Popularly called a “CAT scan,” the CT scan is a primary tool for diagnostic medicine. It employs a unique design of x-ray technology coupled with constantly advancing computer technology. With computerized tomography (CT), views are taken in a single plane, and the data is computer processed and then displayed as a cross-section image.
Because it provides detailed, cross-sectional views of all types of tissue, CT is one of the best tools for studying the chest and abdomen. It is often the preferred method for diagnosing many different cancers, including lung, liver, and pancreatic cancer, since the image allows a physician to confirm the presence of a tumor and measure its size, precise location, and the extent of the tumor’s involvement with other nearby tissue. CT examinations are often used to plan and properly administer radiation treatments for tumors, to guide biopsies and other minimally invasive procedures, and to plan surgery and determine surgical resectability.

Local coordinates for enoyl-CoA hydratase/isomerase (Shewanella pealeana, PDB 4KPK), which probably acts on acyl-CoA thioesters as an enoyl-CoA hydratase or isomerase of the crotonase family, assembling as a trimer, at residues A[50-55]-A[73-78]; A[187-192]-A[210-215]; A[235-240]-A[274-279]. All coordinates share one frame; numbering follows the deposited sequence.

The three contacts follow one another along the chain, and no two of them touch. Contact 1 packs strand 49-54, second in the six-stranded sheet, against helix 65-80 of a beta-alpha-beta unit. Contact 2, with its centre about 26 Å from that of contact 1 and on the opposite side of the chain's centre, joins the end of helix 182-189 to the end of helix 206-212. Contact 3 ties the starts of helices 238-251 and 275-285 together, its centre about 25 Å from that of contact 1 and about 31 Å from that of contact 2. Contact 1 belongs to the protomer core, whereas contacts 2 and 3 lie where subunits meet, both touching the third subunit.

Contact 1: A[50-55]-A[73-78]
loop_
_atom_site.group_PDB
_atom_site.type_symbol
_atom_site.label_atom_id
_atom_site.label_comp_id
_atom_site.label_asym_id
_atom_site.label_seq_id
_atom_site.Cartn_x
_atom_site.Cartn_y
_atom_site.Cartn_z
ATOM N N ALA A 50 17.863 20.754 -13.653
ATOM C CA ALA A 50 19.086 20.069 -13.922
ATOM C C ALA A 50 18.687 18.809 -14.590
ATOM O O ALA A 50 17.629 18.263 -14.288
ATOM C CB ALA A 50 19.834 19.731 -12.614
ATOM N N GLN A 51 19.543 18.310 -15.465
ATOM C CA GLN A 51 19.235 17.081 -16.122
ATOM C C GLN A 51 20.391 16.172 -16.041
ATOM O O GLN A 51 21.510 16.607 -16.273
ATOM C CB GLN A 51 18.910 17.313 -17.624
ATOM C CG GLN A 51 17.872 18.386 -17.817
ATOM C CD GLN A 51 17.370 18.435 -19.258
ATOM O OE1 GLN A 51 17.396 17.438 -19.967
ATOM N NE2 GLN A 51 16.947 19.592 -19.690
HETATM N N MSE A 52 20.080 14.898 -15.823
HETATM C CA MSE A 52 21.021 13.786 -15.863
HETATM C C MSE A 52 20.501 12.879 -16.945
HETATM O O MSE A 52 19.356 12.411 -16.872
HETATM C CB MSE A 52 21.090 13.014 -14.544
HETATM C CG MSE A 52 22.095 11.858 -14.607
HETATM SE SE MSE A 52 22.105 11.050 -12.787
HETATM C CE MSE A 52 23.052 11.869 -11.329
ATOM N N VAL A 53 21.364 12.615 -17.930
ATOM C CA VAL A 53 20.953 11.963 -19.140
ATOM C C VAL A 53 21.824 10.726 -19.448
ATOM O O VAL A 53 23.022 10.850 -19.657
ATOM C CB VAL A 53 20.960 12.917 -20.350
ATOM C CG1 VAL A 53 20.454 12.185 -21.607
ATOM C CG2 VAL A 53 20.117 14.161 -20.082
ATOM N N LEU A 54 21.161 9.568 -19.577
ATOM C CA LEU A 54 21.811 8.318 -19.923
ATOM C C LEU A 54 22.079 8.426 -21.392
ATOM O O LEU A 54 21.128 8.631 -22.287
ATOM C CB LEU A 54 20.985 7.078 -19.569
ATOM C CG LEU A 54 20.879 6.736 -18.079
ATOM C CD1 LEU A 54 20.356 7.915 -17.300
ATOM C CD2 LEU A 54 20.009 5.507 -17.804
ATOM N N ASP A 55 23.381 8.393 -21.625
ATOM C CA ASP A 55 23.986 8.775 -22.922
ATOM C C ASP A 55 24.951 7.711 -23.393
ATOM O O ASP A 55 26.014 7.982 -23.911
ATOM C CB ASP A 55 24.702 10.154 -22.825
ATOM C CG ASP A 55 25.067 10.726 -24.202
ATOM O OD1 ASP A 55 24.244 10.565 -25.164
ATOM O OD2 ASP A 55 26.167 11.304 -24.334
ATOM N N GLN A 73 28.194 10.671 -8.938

A positron emission tomography (PET) scan is a diagnostic tool used to detect cancer and find out the cancer’s stage (a way of describing where the cancer is located, if or where it has spread, and whether it is affecting the functions of other organs in the body). Knowing the cancer’s stage helps you and your doctor decide what kind of treatment is best and helps predict prognosis. The scan can also be used to evaluate the effectiveness of cancer treatments, such as chemotherapy or radiation therapy. A PET scan is often used to complement information gathered from a CT scan, magnetic resonance imaging (MRI), or a physical examination.
In many cases, the doctor will recommend an integrated PET-CT scan. This combines the images from a PET scan and a CT scan that have been performed at the same time using the same machine. Together, these two scans create a more accurate picture of what is going on in the body than either test can offer alone.
A triphasic, or triple-phase, CT scan is an enhanced CT technique mostly used to evaluate liver pancreatic and kidney lesions. This technique acquires images at three different time points, or phases, following the administration of a contrast. In general, tumors in the vacuolated organs tend to show up better in the additional two phases of a triphasic CT scan.